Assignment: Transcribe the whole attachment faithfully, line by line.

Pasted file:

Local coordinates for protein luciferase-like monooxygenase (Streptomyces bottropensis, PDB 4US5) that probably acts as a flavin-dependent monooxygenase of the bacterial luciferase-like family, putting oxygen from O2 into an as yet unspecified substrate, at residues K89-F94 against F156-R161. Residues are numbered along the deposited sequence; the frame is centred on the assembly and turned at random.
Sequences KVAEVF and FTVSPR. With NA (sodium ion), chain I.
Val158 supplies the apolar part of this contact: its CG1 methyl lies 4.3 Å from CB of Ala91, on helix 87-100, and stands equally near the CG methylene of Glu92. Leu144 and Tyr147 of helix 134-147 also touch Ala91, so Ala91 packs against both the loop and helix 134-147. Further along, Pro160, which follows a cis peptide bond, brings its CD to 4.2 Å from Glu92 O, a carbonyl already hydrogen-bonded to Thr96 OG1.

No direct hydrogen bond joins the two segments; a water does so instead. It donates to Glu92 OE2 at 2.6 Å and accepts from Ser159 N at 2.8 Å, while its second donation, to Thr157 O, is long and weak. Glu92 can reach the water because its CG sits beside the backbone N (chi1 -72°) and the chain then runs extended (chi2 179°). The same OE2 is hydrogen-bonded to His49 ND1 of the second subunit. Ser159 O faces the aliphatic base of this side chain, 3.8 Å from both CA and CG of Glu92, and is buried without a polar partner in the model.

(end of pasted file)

Local coordinates for protein luciferase-like monooxygenase (Streptomyces bottropensis, PDB 4US5) that probably acts as a flavin-dependent monooxygenase of the bacterial luciferase-like family, putting oxygen from O2 into an as yet unspecified substrate, at residues K89-F94 against F156-R161. Residues are numbered along the deposited sequence; the frame is centred on the assembly and turned at random.
Sequences KVAEVF and FTVSPR. With NA (sodium ion), chain I.
Val158 supplies the apolar part of this contact: its CG1 methyl lies 4.3 Å from CB of Ala91, on helix 87-100, and stands equally near the CG methylene of Glu92. Leu144 and Tyr147 of helix 134-147 also touch Ala91, so Ala91 packs against both the loop and helix 134-147. Further along, Pro160, which follows a cis peptide bond, brings its CD to 4.2 Å from Glu92 O, a carbonyl already hydrogen-bonded to Thr96 OG1.

No direct hydrogen bond joins the two segments; a water does so instead. It donates to Glu92 OE2 at 2.6 Å and accepts from Ser159 N at 2.8 Å, while its second donation, to Thr157 O, is long and weak. Glu92 can reach the water because its CG sits beside the backbone N (chi1 -72°) and the chain then runs extended (chi2 179°). The same OE2 is hydrogen-bonded to His49 ND1 of the second subunit. Ser159 O faces the aliphatic base of this side chain, 3.8 Å from both CA and CG of Glu92, and is buried without a polar partner in the model.